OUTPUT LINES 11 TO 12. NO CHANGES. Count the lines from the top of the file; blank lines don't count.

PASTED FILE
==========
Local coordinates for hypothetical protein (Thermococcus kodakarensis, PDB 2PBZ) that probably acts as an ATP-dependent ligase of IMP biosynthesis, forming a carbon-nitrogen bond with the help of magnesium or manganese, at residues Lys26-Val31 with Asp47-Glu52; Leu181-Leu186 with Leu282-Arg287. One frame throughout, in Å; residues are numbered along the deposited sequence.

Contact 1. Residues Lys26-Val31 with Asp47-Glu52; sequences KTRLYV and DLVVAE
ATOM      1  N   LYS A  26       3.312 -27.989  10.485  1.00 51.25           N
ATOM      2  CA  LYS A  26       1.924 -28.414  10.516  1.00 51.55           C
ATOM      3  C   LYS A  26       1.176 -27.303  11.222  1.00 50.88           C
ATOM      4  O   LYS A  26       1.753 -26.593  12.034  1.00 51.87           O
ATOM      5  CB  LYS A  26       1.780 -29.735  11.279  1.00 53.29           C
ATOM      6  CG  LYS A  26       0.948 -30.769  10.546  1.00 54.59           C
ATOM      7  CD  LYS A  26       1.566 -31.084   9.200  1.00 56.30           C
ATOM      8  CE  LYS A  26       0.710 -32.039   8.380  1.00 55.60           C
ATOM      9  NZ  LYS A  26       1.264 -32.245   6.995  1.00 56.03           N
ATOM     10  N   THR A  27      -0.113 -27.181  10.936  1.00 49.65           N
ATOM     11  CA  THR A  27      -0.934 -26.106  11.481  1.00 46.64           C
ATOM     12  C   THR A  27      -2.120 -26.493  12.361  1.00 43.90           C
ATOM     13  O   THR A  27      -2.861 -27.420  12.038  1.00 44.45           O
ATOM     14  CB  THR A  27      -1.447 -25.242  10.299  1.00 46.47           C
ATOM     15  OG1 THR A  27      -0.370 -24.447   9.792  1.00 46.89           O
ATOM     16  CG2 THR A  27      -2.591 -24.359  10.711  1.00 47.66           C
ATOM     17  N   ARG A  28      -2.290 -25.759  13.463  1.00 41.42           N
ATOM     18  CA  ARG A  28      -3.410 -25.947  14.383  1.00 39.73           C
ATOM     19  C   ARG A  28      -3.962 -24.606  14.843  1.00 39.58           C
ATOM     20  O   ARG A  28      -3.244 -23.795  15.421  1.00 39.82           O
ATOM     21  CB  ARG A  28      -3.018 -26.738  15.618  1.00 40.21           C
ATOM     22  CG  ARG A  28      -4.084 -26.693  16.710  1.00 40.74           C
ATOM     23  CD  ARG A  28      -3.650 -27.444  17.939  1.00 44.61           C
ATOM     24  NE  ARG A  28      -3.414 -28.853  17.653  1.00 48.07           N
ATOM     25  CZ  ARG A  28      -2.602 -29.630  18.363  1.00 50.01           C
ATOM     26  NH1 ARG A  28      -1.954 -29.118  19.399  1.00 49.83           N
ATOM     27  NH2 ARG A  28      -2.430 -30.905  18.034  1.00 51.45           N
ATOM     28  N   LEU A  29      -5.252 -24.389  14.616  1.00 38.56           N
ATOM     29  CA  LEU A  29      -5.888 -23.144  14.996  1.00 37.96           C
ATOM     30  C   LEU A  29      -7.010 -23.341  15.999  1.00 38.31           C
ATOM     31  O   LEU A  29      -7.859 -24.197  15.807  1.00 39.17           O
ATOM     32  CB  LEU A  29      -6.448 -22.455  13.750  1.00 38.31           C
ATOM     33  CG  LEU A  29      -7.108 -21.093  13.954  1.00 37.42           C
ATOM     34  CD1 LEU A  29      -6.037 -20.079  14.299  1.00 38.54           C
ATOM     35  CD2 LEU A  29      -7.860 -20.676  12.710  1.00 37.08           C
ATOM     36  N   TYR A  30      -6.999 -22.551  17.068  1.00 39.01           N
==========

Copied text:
ATOM      9  NZ  LYS A  26       1.264 -32.245   6.995  1.00 56.03           N
ATOM     10  N   THR A  27      -0.113 -27.181  10.936  1.00 49.65           N